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Monthly Archives: September 2011

Ohio State College of Social Work faculty are off to a great start this year and 2012 promises to be just as productive in the areas of research and funding. Last year, faculty published nearly 60 peer-reviewed articles and conducted research in community settings ranging from adult day care centers to therapeutic recovery communities. Here’s a sampling of early 2012 funding that’s made much of their research possible.

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  • Dr. Dawn Anderson-Butcher: Principal Investigator of the Community Youth Collaborative Institute at Ohio State (CAYCI), recently received funding from the Ohio State University Office of University Outreach & Engagement (O&E) to complete an assessment of the Executive Principals Leadership Academy (EPLA). The EPLA is an executive training program designed as part of the federal Race to the Top school improvement initiative. O&E is partnering with the Fisher College of Business and the Ohio Department of Education to implement the EPLA. The overall mission of the EPLA is to provide guidance and support that will improve academic culture state-wide and support student achievement. Specifically, the EPLA provides state-wide leadership training and technical assistance to secondary school principals focused on six instructional pillars: (1) organizational leadership and management; (2) goal setting; (3) team-building and communication; (4) cultural understanding; (5) accountability and responsibility; and (6) educational strategy. The purpose of this research is to evaluate the EPLA as an innovative model of principal leadership training. More specifically, this study will explore the benefits, impacts, limitations, challenges/barriers, and lessons learned as a result of implementing the EPLA. Understanding this important model will provide vital information in relation to principal training and professional development focused on school improvement priorities.
  • Dr. Scottye Cash: was awarded funding from the Inspire USA Foundation to assist with the evaluation of youth discussion forums on ReachOut.com and the impact participation has on wellness, psychological distress, attitudes related to stigma, and discriminatory behavior. ReachOut.com is Inspire’s mental health information and support website for teens and young adults, supported through a collaboration with Runyon, Saltzman & Einhorn, a communications firm in Sacramento. Funding for this project comes from the California Mental Health Services Authority, an organization of county governments working to improve mental health outcomes for individuals, families and communities. CalMHSA administers programs funded by the California Mental Health Services Act (Prop. 63) on a statewide, regional and local basis. The discussion forum project is part of a collection of CalMHSA funded Prevention and Early Intervention Initiatives aimed at reducing stigma and discrimination related to mental illness.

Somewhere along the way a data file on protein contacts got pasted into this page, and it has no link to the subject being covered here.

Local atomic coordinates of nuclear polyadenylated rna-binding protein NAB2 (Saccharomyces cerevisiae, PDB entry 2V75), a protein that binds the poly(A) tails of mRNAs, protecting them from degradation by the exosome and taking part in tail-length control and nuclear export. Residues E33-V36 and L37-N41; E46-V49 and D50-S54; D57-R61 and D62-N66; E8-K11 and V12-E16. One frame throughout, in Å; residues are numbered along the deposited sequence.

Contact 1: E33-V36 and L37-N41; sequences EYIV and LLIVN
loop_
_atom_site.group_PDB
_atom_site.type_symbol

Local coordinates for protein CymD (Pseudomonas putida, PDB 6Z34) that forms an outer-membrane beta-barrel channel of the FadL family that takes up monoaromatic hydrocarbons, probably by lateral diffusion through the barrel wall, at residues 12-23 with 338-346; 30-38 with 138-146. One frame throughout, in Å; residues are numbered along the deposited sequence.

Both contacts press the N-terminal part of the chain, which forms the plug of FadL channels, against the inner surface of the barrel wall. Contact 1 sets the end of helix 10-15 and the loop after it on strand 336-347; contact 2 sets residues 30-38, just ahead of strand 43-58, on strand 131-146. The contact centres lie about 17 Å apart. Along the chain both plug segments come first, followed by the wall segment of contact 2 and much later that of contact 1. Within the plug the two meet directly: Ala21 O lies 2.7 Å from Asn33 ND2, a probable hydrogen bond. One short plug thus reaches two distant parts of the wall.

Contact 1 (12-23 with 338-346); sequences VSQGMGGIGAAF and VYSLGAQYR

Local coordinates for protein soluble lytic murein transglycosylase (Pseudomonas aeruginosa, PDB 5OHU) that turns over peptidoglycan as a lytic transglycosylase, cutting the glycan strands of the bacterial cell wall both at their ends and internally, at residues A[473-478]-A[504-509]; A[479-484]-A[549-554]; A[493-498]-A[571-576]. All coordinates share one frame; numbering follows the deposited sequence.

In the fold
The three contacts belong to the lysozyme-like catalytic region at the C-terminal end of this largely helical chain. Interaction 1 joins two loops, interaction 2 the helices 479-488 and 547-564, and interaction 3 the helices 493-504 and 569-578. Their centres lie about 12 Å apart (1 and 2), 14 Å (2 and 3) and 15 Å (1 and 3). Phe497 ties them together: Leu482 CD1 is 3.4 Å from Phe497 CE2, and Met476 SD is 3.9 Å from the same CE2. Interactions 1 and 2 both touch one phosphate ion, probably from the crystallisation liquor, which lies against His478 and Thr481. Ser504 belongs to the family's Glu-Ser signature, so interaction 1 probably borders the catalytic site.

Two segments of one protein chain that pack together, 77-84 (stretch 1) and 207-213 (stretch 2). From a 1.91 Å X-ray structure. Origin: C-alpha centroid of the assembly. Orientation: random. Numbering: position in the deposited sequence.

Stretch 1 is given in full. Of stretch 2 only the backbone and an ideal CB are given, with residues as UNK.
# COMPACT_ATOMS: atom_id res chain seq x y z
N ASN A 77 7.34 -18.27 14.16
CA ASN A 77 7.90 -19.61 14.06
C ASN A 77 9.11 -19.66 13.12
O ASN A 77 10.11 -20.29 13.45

• Dr. Cynthia Fontanella: was awarded a grant (Profiling Children and Adolescents with Serious Emotional Disturbance) through MEDTAPP funds by the Ohio Colleges of Medicine Government Resource Center, ODJFS, and ODMH. Childhood mental disorders are prevalent, disabling, and costly. Despite the high prevalence of childhood mental disorders, costs and availability of effective interventions, many youths receive inadequate treatment or no treatment at all. The primary aim of this research project is to assess patterns and quality of care received by children in Ohio’s public mental health system. Using existing statewide administrative Medicaid data, this project will focus on two dimensions of quality: 1) effectiveness of care, the use of appropriate treatment that are consistent with evidence-based practice guidelines; and 2) accessibility, the ability to receive needed services. Specific aims include: (1) to develop a clinical profile of children with serious emotional disturbances; (2) to examine patterns and trends of mental health service utilization and costs for children with serious emotional disturbances; and (3) To assess the quality of care for common childhood disorders (ADHD, depression, conduct disorder, anxiety, and bipolar disorder). Collaborators include Dr. Jeffrey Bridge, Dr. John Campo, Dr. Eric Seiber, and Dr. Jeff J. Guo.

2011 Samplings: 

  • Dr. Keith Warren: Warren recently concluded his R-21 study for the National Institute on Drug Abuse (NIDA) on interpersonal processes in corrections-based therapeutic communities (TC) with the goal of helping TC clinicians improve client outcomes. Warren’s study was based on a partnership between Ohio State University researchers, including co-investigators Ciriyam Jayaprakash (Physics) and Craig Volden (Political Science), and five Ohio corrections-based TCs.  The findings demonstrate that residents maintain cooperation in the TC through mechanisms of reciprocity and familiarity, that they respond to peer correction and affirmation by increasing pro-social efforts and that the social network structure formed by interactions between the residents influences outcomes independently of age, race, gender, or estimated risk of recidivism.